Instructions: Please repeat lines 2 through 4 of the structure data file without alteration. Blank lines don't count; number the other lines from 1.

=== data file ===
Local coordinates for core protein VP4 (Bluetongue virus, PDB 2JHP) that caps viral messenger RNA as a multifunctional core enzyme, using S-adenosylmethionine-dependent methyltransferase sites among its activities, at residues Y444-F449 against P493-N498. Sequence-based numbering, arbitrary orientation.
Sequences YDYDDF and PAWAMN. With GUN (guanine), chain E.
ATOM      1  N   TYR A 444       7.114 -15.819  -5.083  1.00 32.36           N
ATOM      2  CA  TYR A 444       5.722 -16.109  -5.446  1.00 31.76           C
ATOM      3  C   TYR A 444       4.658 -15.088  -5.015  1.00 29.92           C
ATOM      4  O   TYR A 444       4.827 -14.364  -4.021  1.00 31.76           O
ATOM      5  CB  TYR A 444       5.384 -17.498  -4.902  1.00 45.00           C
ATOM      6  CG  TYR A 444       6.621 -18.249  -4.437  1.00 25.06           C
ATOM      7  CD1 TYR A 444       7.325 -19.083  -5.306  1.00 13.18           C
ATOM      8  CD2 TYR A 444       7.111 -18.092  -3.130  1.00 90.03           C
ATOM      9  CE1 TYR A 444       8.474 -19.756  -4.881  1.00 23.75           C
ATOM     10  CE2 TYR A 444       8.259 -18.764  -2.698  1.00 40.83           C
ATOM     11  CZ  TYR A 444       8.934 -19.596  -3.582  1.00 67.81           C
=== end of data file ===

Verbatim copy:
Sequences YDYDDF and PAWAMN. With GUN (guanine), chain E.
ATOM      1  N   TYR A 444       7.114 -15.819  -5.083  1.00 32.36           N
ATOM      2  CA  TYR A 444       5.722 -16.109  -5.446  1.00 31.76           C